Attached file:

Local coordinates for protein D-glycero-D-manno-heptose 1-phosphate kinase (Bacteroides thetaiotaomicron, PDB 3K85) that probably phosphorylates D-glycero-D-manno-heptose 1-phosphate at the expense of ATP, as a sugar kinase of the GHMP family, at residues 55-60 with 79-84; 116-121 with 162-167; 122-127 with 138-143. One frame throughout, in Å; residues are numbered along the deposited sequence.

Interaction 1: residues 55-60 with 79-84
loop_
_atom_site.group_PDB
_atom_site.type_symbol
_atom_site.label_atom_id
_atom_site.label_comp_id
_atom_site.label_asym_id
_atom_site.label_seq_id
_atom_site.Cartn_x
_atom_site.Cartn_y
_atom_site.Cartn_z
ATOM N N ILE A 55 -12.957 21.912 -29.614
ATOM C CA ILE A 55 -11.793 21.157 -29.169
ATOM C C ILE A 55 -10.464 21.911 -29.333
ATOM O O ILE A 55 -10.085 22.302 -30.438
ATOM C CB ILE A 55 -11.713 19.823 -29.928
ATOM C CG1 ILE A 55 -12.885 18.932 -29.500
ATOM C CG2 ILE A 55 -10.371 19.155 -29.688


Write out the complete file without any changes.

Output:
Local coordinates for protein D-glycero-D-manno-heptose 1-phosphate kinase (Bacteroides thetaiotaomicron, PDB 3K85) that probably phosphorylates D-glycero-D-manno-heptose 1-phosphate at the expense of ATP, as a sugar kinase of the GHMP family, at residues 55-60 with 79-84; 116-121 with 162-167; 122-127 with 138-143. One frame throughout, in Å; residues are numbered along the deposited sequence.

Interaction 1: residues 55-60 with 79-84
loop_
_atom_site.group_PDB
_atom_site.type_symbol
_atom_site.label_atom_id
_atom_site.label_comp_id
_atom_site.label_asym_id
_atom_site.label_seq_id
_atom_site.Cartn_x
_atom_site.Cartn_y
_atom_site.Cartn_z
ATOM N N ILE A 55 -12.957 21.912 -29.614
ATOM C CA ILE A 55 -11.793 21.157 -29.169
ATOM C C ILE A 55 -10.464 21.911 -29.333
ATOM O O ILE A 55 -10.085 22.302 -30.438
ATOM C CB ILE A 55 -11.713 19.823 -29.928
ATOM C CG1 ILE A 55 -12.885 18.932 -29.500
ATOM C CG2 ILE A 55 -10.371 19.155 -29.688